The work to define an HDR cinema specification that began earlier this year has now become a “version 0.9” draft that also details HFR (High Frame Rate) requirements.
High Dynamic Range cinema
Cinema has historically been at the forefront of video and sound innovation. However, in the transition to HDR – video with expanded luminance and color range – consumer TVs have taken the lead.
DCI (Digital Cinema Initiative), created in March 2002 as a joint venture between 20th Century Fox, Disney, Paramount, Sony Pictures, Universal and Warner Bros., has spent months working on HDR cinema specifications. The work began in earnest this summer with a proposal. DCI has now publicly released a “version 0.9” draft “for review and comment prior to publication of a final requirements document by DCI”.
- “The future of HDR Cinema is near! After many months of intense work, I’m proud to see the release of the DCI DRAFT HDR & Direct View Display specs,“ said Michael Zink, VP Technology, Warner Bros. and Chairman, UHD Alliance.
The two draft documents are highly technical, complete with specifications and formulas, but can essentially be boiled down to this: DCI wants to use PQ (Perceptual Quantizer), 12-bit video for HDR, a minimum black level of 0.005 nits, and 500 nits peak brightness. It is based on the P3D65 white point and a color space that corresponds to DCI-P3, which consumer HDR TVs also use.
Direct view displays
One of the big changes is an HDR cinema draft specification for “direct view displays”, essentially huge LED displays built from modules. Theaters will still be allowed to use projectors but the numbers specified in the ‘High Dynamic Range D-Cinema’ draft will be hard to achieve, unless new projection technology is developed.
This could lead to a fundamental change in an industry that has used projection technology for over hundred years.
- “D-Cinema Direct View Displays provide the potential for an improved high-quality image through significantly increased peak luminance and dynamic range, but may also be used to present legacy content” the draft said. “Since these displays use emissive technology (often LED pixels) rather than a projected image, the image quality can be excellent, even in viewing environments with moderate ambient light.”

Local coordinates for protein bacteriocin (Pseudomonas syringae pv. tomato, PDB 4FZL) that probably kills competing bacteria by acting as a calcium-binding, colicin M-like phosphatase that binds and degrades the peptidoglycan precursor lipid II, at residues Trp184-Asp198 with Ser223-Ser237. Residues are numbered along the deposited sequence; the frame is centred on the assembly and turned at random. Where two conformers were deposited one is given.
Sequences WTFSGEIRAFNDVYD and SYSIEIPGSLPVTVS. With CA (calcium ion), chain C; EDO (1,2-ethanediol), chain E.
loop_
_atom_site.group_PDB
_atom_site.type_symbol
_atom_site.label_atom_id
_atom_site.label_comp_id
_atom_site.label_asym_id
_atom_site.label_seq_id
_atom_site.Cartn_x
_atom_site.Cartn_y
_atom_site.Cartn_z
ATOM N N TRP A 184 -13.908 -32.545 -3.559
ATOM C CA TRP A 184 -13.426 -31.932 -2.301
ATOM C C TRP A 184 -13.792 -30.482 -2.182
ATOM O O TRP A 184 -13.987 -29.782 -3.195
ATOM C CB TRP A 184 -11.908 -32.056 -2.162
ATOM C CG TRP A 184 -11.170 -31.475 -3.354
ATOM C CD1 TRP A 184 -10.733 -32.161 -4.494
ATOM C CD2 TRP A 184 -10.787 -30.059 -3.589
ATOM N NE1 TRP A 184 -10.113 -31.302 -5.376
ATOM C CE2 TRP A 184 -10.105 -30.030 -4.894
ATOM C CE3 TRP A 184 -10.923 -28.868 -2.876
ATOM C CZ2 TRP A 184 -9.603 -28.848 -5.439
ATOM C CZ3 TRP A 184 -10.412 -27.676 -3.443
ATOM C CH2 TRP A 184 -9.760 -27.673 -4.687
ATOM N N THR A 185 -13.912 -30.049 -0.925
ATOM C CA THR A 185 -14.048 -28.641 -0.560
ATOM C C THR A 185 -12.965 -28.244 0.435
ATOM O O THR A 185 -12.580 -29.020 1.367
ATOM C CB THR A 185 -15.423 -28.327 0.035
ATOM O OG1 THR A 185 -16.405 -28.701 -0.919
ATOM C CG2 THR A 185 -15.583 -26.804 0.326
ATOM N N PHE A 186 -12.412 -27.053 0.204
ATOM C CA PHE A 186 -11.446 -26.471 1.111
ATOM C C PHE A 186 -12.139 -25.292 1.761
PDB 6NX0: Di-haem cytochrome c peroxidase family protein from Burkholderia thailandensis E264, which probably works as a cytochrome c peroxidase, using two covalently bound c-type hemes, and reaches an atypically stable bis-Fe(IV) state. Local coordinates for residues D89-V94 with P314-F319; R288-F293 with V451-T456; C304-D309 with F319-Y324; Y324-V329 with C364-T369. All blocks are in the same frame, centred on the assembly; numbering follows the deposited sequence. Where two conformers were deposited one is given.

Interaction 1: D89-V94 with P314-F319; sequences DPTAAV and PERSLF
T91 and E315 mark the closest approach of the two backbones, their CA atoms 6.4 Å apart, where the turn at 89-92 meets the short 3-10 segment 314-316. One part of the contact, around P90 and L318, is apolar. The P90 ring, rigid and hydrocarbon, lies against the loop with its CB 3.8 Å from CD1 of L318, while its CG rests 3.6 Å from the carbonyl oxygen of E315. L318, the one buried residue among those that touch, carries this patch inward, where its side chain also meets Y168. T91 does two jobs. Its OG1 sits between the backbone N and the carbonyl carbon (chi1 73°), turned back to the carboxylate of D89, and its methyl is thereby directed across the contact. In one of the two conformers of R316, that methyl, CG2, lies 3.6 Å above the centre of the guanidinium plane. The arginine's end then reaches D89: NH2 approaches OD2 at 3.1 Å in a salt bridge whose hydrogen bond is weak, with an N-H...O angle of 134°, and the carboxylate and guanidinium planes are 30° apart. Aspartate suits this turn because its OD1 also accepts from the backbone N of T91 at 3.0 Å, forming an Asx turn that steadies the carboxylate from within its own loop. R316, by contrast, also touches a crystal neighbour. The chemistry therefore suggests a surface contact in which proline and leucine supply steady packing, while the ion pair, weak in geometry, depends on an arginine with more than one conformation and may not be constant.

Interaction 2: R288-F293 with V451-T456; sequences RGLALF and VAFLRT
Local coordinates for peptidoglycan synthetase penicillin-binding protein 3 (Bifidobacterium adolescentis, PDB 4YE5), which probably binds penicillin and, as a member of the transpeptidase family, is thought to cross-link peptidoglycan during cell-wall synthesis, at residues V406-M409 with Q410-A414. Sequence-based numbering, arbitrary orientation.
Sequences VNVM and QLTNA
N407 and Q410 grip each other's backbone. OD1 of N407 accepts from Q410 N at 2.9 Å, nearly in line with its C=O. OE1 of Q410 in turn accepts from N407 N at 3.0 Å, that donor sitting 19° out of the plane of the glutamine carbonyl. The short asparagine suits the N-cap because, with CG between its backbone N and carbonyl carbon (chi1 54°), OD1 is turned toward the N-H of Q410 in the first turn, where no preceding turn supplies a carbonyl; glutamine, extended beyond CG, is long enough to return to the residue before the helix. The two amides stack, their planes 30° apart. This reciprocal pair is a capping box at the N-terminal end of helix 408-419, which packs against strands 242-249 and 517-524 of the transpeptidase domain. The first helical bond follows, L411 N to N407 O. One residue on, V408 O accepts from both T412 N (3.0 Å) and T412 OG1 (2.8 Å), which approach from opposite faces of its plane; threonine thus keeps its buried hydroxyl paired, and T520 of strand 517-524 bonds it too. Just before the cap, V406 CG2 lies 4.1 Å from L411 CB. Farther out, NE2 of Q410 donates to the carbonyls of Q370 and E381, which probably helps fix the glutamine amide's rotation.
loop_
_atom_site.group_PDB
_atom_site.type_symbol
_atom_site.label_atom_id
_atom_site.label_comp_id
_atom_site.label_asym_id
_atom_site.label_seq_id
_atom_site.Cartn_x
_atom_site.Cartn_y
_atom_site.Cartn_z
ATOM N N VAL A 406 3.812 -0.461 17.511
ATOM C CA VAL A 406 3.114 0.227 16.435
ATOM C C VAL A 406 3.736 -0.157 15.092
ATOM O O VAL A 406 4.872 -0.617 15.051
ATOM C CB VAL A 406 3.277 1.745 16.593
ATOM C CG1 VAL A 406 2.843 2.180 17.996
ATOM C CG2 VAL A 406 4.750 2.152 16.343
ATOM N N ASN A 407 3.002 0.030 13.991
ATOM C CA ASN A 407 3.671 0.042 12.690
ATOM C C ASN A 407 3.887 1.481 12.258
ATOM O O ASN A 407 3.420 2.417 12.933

Another change is HFR or High Frame Rate – much smoother video. Specifically, DCI is detailing “edit units per second” requirements for direct view displays as well as reference displays used in studios, essentially laying the foundation for HFR cinema – at least in 2K resolution. Today, all Hollywood movies with very few exceptions are shot and reproduced in 24 frames per second.
The draft details up to 120 frames per second for 2K 2D. It also requires direct view displays and reference monitors to support a minimum of 60 frames per second for 2K 2D and 24 frames per second for 4K 2D. These are required levels and direct view displays can go further but this is beyond the specifications proposed in the draft.
If the HDR cinema specification ends up being based on definitions in the version 0.9 draft, cinemagoers can look forward to much more contrast-rich, color-accurate, and sharper images that better match what viewers are experiencing at home with the latest HDR TVs – but on a much bigger screen. On the other hand HDR will require exhibitors to make significant investments in new equipment.